My Theatre

13 May 2015

Featured Production: Miss Julie

By // Theatre (Toronto)

photo by Douglas Hamilton

photo by Douglas Hamilton

For 7 performances May 20-24, the Helen Gardiner Phelan Playhouse will play host to the inaugural presentation from Martha Rose Productions Inc., the latest addition to Toronto’s indie theatre community. The chosen text- the Canadian premiere of Neil LaBute’s Miss Julie, an adaptation of August Strindberg’s 1888 naturalistic masterpiece relocated to Long Island in the 1920s (in fictional context, just a few years removed from Gatsby’s occupation).

We spoke with Martha Rose’s Founder/Artistic Director Rafaela Lewis about the upcoming production, choosing this adaptation, and taking on the title role.

Tell us about Martha Rose Productions and why you started the company.
I founded Martha Rose Productions in August 2014, shortly after I returned to Toronto, having lived in New York for three years. I studied in New York with the 12-time Tony Award winning Atlantic Theatre Company, in their 2.5-Year Professional Conservatory and one of their principles is to make your own opportunities and pursuing work that you are passionate about. That is the seed of Martha Rose Productions.

Martha Rose Productions is about encouraging young artists to take a proactive approach to their careers and create work that is exciting, challenging and relevant to them.

Give us a two-sentence pitch for your upcoming show Miss Julie
Set on the eve of the stock market crash, Miss Julie presents a world of possibilities and ambitions. This new adaptation sets the action on Long Island, the idyllic playground of the wealthy, in the final grapes of summer: the house will be shuttered, people will soon return to their normal lives, and this last evening represents an opportunity to achieve the unthinkable.

What drew you to this piece and LaBute’s adaptation in particular?
My fascination with Miss Julie began about three years ago. In my second year at Atlantic, I put forth three pieces for my thesis: Venus in Fur, Miss Julie and The Heiress, and I was assigned The Heiress to conceptualize, direct and play the lead role in 20 – 30 minutes of scene work. Julie stayed with me, and I began to see many parallels between Julie and Catherine Sloper (the character I played in The Heiress). By the time the year was over, I was really itching to take on Julie.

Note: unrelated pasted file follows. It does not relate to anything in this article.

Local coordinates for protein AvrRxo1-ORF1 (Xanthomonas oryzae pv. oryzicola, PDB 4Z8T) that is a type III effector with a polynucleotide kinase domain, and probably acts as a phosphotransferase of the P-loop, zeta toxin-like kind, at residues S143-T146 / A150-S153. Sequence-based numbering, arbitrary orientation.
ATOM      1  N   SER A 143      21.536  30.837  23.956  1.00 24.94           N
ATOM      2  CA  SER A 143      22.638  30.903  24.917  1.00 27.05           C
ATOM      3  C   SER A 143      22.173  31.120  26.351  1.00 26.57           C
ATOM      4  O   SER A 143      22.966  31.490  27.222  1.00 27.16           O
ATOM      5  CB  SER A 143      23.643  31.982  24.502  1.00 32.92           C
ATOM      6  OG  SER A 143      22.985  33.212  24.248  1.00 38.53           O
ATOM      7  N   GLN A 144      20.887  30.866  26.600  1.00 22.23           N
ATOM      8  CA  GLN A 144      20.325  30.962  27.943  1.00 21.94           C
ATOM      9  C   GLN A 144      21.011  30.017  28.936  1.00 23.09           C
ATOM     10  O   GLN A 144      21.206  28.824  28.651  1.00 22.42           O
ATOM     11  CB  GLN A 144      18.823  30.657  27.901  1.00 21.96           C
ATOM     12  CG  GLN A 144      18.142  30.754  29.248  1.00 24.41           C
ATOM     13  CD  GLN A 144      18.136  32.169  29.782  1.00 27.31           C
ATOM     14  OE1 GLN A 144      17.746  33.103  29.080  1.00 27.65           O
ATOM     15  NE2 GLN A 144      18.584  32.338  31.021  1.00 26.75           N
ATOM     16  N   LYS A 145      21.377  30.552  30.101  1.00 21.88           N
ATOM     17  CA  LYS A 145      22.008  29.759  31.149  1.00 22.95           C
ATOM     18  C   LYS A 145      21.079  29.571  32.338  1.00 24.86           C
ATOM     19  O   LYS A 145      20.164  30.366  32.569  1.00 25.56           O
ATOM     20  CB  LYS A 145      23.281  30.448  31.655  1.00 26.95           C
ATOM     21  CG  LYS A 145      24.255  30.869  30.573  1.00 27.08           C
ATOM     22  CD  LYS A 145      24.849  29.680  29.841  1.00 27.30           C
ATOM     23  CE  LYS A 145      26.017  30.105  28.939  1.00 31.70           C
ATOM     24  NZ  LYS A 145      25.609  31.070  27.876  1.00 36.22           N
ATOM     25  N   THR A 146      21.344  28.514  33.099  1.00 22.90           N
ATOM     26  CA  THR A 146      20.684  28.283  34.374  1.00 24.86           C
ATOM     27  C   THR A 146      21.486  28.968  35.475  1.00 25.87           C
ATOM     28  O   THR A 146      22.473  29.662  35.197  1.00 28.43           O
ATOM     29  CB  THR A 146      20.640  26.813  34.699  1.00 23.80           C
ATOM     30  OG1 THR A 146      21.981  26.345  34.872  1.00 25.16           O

When I established Martha Rose Productions, I thought Miss Julie would be the perfect fit because of the challenges it posed for the actors and creative team; a small, young cast; and the punch-in-the-gut feeling it delivers.

I read about 10 different adaptations/translations, but LaBute’s, which I read early on, stuck with me. Strindberg’s original work is a masterpiece, but I strongly believe that LaBute has enhanced it by setting the play on Long Island in 1929. Now, John has returned from fighting in WWI and is in fact, far worldlier than Julie. Also, there is an air of recklessness, youth and celebration in the piece, which contrasts beautifully with the impending Stock Market Crash.

This adaptation is also more relatable and compelling for a contemporary audience, as there are many parallels between the 1920s and now: financial uncertainty; the women’s suffrage movement and the current women’s right to choose movement; the Technical Revolution (or the Second Industrial Revolution) and the Digital Revolution (or the Third Industrial Revolution).

Tell us about the rest of the cast and creative team.
Professor Pia Kleber (former Director of the UofT/University College Drama Program and Helen Gardiner Phalen Chair in Drama) put me in touch with two of her former students: Tim Chisholm and Trevor Jablanowski, who are Founding Members of Shakespeare at Play. We shared very similar artistic ideas and goals, and it was obvious to me, very quickly, that were the perfect team to head up this production with; they signed on as Director and Co-Producer, respectively.

When it came to casting John and Kristine, we three agreed that because the play is so reliant on chemistry between actors, that rather than going the traditional audition route, we’d compile a shortlist for the roles and workshop the text up on its feet, with me playing opposite as Julie.

As a result we cast Ryerson Theatre School Graduates Dan Mousseau as John (credits include Hamlet for Shakespeare at Play) and Jade O’Keeffe as Kristine (credits include 4th Line Theatre and Music of the Night: A Tribute to Colm Wilkinson).

How does this production compare to other versions of the play we might have seen?
In addition to the new setting and period of this production, Our Miss Julie’s casting is age appropriate. Julie is 25, and often she is not cast that way. Tim’s vision plays on youth with a vision of “while the grown-ups are away, the children will play”, that allows the action to unfold in a genuine and exciting way.

Additionally, Miss Julie is seen as a key play in the Naturalist movement. LaBute breaks from this very realistic style right off the bat by introducing projects. We are taking this a step further and exploring in all aspects of the show’s design, where to embrace the 1920s period and where to break that realism.

Without giving away any spoilers, LaBute’s adaptation has the most powerful and terrifying finale of any version I have read.

Where and when is the show playing? How can we buy tickets?

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